For many in our culture, the whole logic of repentance is perceived as so negative, as counter-productive, as medieval. The response is often like this: “Stop being down on yourself – negativity won’t get you anywhere. Just get on with building yourself a better, more beautiful life.” Our book stores are full of self-help books that tell us how to be build that better life – the web is littered with websites that show us how to get hold of our lives to make the most of them. Some of the advice is helpful – most of it isn’t.

The gospel of Jesus Christ is not a self-help gospel that offers us the possibility of pulling ourselves up by our own bootstraps – which is what most self-help books offer, and which is why they mostly fail to help us. The gospel of Jesus Christ is not a gospel that offers us the possibility of pulling ourselves up by our bootstraps.

The gospel of Jesus Christ is a gospel that reminds us that there is a God with whom we must deal. A God who calls us to holiness. A God who calls us to acknowledge our failure to keep his law. A God who invites us to examine the life and character we have built, and to mourn over those areas in which we have fallen short (both individually and as a culture).

Mark 1:14   Jesus came to Galilee, proclaiming the good news of God, and saying: “The time is fulfilled, and the kingdom of God has come near; repent, and believe in the good news.”

We can’t look this morning at the whole narrative of David’s response to his failure in relation to Bathsheba and in relation to Uriah. But repentance is central to his response. In a moment this morning, we will have an opportunity to reflect on Psalm 51 – a Psalm presumed to have been written by David in the wake of his failure with Bathsheba and Uriah. At the heart of that Psalm is repentance – it is an expression of mourning, of deep regret over the person he has become. David sees whom he has become, he see what has happened to him and his life – and before God he can only express regret and sadness.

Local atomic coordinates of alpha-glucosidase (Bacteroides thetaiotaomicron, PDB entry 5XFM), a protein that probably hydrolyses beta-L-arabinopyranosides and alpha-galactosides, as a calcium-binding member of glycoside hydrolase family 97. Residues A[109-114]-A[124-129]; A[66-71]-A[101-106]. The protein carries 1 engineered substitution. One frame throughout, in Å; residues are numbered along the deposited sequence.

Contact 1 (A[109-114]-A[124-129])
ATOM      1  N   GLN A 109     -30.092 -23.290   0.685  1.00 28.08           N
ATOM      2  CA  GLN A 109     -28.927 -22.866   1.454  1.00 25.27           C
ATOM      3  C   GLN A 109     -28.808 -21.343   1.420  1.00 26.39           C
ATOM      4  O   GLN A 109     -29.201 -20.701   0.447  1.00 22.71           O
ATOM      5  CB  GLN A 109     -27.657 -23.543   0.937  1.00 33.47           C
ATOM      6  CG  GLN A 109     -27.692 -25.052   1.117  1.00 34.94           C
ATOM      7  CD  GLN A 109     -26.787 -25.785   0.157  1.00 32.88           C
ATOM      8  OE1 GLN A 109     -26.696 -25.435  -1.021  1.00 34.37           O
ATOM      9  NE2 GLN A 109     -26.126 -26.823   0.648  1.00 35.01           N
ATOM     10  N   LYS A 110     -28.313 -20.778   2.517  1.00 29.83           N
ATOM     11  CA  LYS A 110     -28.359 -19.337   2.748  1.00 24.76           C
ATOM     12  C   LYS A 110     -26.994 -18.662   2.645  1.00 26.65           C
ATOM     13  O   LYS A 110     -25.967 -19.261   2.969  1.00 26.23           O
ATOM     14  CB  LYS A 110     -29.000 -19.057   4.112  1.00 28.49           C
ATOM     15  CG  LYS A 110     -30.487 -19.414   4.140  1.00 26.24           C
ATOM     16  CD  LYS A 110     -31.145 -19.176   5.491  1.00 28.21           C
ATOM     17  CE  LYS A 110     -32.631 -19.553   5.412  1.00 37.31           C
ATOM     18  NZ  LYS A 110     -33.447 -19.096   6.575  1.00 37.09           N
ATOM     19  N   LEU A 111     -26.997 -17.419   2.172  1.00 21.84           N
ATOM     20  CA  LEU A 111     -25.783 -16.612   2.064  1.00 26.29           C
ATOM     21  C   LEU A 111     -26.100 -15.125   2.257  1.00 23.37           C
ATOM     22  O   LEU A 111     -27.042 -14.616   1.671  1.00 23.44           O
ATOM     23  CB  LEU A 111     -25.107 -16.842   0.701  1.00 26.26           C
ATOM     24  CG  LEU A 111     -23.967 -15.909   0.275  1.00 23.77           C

Our culture make so little room – has almost no room – for such regret over our failures and wrongdoing. Certainly our culture is forgetful of God’s call to holiness. But at the heart of the gospel is this invitation to turn

to turn away from the wrongheadedness of so much of our lives

to turn away from those parts of our character and identity that are an affront to God and to those with whom we live.

to turn away from the edifice of self-centeredness we are building.

Let me end on this note – there is nothing negative about repentance. There’s nothing negative about it, because it is only as we turn away, that we can turn toward. Turning away from certain modes of existence, and from certain attitudes, and from certain ways of being, is the only way we can turn toward the new life that is ours in Jesus Christ. As we turn away, then we are set free, by the Spirit of God dwelling among us and within us;

set free to walk with the risen Jesus Christ,

set free to life the life he has given us to life,

set free to embrace the ways of his kingdom,

set free to live fully as the beloved children of God.

There’s nothing negative about it. Thank God for the gift of repentance. Amen.